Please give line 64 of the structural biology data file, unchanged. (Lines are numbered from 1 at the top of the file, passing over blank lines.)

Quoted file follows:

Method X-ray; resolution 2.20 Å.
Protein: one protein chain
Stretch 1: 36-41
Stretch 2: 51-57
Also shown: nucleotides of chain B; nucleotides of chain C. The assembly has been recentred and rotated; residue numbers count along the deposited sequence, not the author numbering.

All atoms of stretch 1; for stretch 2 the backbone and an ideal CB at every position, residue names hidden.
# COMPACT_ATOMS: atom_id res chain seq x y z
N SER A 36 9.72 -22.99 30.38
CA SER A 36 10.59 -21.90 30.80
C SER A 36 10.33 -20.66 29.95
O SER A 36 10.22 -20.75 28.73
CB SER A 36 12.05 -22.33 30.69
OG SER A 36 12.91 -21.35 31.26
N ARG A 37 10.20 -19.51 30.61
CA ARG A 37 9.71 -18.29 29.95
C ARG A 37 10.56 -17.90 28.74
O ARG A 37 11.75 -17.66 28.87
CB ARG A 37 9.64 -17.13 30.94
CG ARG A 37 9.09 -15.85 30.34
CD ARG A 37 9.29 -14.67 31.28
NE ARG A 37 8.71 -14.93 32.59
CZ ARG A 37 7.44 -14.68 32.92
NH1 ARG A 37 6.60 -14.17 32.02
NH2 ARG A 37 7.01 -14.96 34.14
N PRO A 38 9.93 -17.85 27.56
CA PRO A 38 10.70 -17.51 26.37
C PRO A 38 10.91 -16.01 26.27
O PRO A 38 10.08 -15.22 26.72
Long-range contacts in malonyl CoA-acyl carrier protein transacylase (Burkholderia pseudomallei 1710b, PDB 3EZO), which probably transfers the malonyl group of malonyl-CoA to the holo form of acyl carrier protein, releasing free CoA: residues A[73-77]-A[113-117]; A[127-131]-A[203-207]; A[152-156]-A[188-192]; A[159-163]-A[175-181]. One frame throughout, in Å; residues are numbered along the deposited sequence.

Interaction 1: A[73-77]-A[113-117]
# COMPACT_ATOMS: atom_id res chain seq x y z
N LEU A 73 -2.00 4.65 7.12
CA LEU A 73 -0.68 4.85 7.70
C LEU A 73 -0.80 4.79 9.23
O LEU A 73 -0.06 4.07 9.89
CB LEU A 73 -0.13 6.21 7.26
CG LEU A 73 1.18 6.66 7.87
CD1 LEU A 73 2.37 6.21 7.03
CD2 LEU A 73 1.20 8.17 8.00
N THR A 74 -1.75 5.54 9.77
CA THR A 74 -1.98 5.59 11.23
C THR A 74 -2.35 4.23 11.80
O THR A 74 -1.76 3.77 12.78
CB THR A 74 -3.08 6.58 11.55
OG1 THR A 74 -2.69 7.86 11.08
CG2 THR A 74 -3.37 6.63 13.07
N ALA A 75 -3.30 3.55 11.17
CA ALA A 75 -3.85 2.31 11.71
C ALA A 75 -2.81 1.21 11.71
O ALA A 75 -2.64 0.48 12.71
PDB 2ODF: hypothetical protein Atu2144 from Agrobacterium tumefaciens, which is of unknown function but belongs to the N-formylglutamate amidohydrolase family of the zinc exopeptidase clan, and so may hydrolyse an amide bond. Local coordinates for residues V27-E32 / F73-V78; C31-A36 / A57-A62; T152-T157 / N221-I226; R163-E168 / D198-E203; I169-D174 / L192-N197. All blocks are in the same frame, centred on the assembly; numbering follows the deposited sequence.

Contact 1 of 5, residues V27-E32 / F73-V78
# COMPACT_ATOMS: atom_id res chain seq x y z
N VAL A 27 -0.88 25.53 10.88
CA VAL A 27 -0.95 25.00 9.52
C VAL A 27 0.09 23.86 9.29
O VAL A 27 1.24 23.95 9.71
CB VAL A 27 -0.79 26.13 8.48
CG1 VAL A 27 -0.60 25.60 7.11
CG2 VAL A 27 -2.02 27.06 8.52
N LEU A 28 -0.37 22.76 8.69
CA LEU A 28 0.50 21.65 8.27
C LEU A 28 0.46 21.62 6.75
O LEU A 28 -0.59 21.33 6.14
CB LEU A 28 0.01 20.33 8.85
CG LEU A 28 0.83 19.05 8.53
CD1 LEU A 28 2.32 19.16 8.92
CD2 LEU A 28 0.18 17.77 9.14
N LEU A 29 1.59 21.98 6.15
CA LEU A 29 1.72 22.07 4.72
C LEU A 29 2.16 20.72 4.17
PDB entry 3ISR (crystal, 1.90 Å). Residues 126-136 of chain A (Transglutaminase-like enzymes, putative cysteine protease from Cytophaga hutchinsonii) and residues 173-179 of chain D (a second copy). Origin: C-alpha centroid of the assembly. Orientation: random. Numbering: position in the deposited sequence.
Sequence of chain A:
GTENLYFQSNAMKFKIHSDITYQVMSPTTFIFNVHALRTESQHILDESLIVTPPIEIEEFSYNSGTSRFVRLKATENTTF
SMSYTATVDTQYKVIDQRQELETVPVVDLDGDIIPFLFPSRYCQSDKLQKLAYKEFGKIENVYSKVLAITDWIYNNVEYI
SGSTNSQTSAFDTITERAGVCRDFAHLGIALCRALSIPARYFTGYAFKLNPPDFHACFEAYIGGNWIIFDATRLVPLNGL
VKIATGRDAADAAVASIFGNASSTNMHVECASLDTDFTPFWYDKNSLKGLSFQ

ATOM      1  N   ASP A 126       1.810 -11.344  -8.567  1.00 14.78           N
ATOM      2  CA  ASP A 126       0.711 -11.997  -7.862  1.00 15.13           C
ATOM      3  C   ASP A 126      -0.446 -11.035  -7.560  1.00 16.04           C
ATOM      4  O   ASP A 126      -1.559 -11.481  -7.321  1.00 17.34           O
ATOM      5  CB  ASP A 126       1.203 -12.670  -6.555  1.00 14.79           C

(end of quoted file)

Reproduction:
O LEU A 28 -0.59 21.33 6.14